The client runs on any Mac, Linux or Windows machine, and you also need a microphone. The server is mostly bandwidth bound, so as long as your network hardware is sufficient it should run on pretty much anything.

Mumble has a positional-audio component that makes players' voices appear relative to other players' positions, but as it accesses WoW's memory, it runs contrary to the ToU (see §2.C) and EULA (see §2.D).



TeamSpeak 2

TeamSpeak, or "TS", is VoIP software for quality voice communication via the Internet. TeamSpeak's platform offers a client-server architecture where client and server software is clearly separated. This means the server product runs as a dedicated server, rather than peer-to-peer. The TeamSpeak server software is capable of handling thousands of simultaneous clients or users, which results in an Internet-based teleconferencing solution that works for a repertory of different applications such as an alternative to conference calls, cutting long distance telephone costs, or just as a method of personal communication with friends and family.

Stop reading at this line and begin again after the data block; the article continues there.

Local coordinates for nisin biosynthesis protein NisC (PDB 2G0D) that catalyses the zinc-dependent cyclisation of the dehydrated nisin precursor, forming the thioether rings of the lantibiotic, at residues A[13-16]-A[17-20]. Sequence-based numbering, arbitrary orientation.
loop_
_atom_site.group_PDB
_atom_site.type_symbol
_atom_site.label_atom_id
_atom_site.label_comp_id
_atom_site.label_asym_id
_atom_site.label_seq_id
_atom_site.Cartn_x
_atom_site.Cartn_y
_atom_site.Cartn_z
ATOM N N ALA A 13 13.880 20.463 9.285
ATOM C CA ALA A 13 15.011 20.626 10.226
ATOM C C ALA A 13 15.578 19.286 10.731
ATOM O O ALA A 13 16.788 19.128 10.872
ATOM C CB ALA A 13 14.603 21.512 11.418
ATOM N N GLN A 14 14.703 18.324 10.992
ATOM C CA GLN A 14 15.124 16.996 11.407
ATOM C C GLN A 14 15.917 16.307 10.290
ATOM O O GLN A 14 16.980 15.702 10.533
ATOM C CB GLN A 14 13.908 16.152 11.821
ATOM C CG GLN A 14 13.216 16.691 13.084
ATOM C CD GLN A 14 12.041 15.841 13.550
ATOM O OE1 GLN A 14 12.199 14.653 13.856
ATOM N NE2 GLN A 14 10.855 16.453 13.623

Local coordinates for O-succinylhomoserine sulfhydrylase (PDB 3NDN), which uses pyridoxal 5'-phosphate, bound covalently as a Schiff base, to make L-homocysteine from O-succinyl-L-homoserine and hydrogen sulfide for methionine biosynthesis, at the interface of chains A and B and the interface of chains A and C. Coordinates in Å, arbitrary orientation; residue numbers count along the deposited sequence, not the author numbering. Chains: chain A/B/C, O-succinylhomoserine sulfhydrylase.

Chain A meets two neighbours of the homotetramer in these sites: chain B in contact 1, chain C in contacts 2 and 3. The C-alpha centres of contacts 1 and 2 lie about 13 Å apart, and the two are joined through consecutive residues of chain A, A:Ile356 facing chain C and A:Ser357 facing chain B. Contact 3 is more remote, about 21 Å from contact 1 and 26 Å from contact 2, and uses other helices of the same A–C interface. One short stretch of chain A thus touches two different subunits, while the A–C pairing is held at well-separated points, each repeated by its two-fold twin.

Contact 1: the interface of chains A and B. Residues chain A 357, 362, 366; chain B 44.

The software is released under proprietary license free of charge to non-profit entities while commercial or for-profit entities have the ability to become part of a licensing program.




Ventrilo, or "Vent", is another Voice over IP (VoIP) software released under proprietary freeware license. It offers surround sound positioning and special sound effects on a per user, per channel, per server or global configuration level.

Some people believe Ventrilo has better sound quality than other VoIP solutions.

Guild site integration

Since many guilds use Ventrilo as an important form of communication, some guild hosting sites have taken to offering Ventrilo as an optional add-on service/module.